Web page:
The Providence Athenæum

A Bibliophile’s Guide to Providence

There is so much to see and do in Providence, especially if you like book-related places to visit. The beauty of Providence is that many of these attractions are walking distance from KidLitCon! Here’s a few of Charlotte Taylor‘s favorites!

A Bibliophile’s Guide to Providence

RISD Art Museum

RISD Art Museum

The RISD (Rhode Island School of Design) Art Museum might not look big from the outside, but it is in fact the 20th largest art museum in the United States, and it is full of treasures old and new.  Well worth a visit!  It opens at 10 am Sunday mornings, so do swing by for a visit before you leave Providence, even if you don’t have time for a full East Side walking tour!

RISD has of course produced gazillions of famous artists and illustrators, and if you swing into the RISD store, you may well find autographed copies of their books for sale!

RISD Art Museum

The Providence Athenæum—Edgar Allan Poe and Sarah Whitman

The Providence Athenæum

The Providence Athenæum is a private library located on Providence’s historic Benefit Street that has been serving the readers of Providence for over 200.  It’s open to the public at no cost, and is a lovely place for a bibliophile to visit!  This will be a stop on our planned East Side walking tour on Sunday afternoon.

The most famous frequenter of the Athenæum was Edgar Allan Poe, who spent many days there during his courtship of Providence poet Sarah Whitman.  Although Sarah broke off their engagement when she received a message while in the library with Poe, that he had broken his promise of sobriety, their portraits hang together in the Athenæum’s Art room.

The Athenæum has a substantial collection of early children’s books, primarily dating from 1870 to 1930, though with some earlier titles too, and if there is interest we can arrange a visit to see them (probably the Thursday before the conference).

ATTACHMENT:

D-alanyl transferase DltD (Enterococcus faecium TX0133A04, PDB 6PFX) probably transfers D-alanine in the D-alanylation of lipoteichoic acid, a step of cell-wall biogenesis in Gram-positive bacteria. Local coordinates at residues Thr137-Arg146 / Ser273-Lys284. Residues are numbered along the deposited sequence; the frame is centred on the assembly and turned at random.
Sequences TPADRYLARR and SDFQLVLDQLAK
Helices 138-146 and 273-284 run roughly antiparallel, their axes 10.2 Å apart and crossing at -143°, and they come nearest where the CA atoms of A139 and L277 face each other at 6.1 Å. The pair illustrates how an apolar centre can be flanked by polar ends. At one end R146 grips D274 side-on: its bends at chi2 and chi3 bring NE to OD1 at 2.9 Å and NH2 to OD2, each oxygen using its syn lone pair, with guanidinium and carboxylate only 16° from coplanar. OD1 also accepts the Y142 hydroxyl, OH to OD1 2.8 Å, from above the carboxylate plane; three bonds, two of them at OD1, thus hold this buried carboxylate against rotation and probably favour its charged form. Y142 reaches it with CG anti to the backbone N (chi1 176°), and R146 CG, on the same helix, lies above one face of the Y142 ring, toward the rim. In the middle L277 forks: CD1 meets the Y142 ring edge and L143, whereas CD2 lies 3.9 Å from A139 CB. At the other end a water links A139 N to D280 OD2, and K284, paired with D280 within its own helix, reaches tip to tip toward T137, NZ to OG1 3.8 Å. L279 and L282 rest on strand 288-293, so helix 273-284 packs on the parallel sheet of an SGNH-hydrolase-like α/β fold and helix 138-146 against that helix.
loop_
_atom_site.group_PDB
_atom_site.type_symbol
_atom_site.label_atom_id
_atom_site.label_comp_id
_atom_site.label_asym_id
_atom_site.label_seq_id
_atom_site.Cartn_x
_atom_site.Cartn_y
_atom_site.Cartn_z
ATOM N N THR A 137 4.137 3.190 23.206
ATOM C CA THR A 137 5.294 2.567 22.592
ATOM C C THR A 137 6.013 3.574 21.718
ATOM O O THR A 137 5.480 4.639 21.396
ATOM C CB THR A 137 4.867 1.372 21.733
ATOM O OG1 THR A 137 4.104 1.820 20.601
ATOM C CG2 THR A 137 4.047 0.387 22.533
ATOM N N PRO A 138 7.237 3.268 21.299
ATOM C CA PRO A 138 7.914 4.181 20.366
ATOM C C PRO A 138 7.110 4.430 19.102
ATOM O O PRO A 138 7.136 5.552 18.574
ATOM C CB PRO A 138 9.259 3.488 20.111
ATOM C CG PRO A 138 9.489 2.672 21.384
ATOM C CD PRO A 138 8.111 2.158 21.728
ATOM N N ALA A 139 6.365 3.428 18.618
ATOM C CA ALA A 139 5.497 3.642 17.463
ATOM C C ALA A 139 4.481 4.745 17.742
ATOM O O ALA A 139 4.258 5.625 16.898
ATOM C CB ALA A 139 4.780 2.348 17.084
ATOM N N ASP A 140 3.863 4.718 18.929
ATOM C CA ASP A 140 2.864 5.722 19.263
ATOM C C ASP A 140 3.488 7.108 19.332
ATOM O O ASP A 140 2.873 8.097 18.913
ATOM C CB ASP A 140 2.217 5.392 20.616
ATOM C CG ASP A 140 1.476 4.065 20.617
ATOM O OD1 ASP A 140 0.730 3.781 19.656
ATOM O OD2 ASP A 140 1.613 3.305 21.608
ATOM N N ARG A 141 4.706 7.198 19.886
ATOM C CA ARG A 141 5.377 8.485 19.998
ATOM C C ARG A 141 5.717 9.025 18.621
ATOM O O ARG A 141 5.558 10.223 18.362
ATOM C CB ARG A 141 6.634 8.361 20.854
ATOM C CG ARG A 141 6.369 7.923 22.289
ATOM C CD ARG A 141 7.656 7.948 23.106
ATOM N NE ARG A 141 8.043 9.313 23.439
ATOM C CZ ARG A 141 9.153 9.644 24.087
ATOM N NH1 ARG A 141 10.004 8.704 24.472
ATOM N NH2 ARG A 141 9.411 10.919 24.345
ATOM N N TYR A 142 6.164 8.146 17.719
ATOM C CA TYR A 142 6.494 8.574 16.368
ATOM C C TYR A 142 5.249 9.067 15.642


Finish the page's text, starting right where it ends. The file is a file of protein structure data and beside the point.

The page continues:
The Providence Athenæum

The “Something Upstairs” house–Avi

The “Something Upstairs” house--Avi

Do you remember reading Something Upstairs, by Avi?  It’s the story of a boy who moves to an old house (built in 1789) in Providence , who finds a ghost of another boy, the slave of a previous owner, trapped there, and who then travels through time to set the ghost free.  Avi used his own house on Sheldon Street for the story, and many of the places described in the book can still be visited today.  It’s a great fictional guide to historic Providence!  Here’s Avi’s house (although he no longer lives there).

The “Something Upstairs” house--Avi

H.P. Lovecraft Shunned House

An even spookier historic home in Providence is the “Shunned House” made famous in H.P. Lovecraft’s story of that name.  In real life, 135 Benefit Street is a well-maintained, perfectly pleasant house built c. 1763, with no signs of sinister weeds and fungi, no foul smell, and no miasmas of yellowish vapours…but it’s easy to imagine them!

One of Providence’s most iconic “skyscrapers” is the former Industrial Trust tower (aka the “Superman Building”) show up in several Lovecraft stories, in particular “Haunter of the Dark.”  Providence’s historic City Hall, where the main character in “The Case of Charles Dexter Ward” did his research, is not much changed.